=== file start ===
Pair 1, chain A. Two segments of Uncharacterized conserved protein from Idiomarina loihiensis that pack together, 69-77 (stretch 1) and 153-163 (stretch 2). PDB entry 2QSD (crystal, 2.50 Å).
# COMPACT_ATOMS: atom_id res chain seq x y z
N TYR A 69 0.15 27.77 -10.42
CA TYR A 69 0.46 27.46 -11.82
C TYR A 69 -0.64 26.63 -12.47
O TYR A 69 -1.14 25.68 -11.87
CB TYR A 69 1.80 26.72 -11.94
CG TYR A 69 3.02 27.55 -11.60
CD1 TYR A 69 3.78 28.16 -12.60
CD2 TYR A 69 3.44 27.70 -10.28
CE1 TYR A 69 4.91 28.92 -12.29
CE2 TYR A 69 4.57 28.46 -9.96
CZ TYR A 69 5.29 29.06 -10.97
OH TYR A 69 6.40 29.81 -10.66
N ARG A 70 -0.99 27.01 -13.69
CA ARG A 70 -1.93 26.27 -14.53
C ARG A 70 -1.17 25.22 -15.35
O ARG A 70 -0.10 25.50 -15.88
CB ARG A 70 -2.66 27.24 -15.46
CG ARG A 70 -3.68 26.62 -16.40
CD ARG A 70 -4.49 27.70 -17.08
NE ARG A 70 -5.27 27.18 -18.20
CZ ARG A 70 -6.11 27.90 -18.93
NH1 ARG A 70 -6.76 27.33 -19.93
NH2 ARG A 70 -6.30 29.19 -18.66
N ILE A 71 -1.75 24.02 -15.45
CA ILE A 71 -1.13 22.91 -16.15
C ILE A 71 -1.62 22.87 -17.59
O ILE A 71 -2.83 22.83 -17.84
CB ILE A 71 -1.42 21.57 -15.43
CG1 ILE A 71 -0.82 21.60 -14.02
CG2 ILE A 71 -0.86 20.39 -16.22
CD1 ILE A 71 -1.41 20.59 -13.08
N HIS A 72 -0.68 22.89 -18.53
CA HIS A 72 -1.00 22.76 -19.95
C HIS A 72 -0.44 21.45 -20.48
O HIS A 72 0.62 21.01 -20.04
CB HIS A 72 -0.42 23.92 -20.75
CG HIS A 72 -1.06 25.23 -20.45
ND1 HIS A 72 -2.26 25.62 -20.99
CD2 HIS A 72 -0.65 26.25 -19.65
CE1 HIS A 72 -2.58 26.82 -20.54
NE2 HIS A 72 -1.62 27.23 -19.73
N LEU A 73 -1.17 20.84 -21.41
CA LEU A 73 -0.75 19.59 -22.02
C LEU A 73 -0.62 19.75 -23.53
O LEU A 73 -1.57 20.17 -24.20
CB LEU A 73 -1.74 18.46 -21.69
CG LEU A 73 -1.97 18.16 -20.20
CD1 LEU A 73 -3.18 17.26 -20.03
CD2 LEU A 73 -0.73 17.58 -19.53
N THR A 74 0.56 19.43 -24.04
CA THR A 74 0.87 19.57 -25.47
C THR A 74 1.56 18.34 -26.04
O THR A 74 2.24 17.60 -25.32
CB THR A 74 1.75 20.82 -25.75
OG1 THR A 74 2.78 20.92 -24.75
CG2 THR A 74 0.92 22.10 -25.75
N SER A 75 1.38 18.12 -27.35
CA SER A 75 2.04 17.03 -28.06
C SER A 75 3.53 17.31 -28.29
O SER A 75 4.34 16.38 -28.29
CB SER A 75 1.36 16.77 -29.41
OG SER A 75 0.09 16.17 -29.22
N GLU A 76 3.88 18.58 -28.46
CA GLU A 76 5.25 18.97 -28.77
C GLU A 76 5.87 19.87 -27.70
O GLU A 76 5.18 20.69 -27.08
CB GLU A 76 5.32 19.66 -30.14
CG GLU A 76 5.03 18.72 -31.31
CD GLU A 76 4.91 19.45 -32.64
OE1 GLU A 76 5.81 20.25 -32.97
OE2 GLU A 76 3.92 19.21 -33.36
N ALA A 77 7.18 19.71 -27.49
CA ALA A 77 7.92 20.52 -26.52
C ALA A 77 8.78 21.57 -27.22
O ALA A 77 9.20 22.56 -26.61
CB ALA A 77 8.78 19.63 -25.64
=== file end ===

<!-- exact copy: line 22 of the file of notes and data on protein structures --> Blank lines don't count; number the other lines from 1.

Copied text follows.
NE ARG A 70 -5.27 27.18 -18.20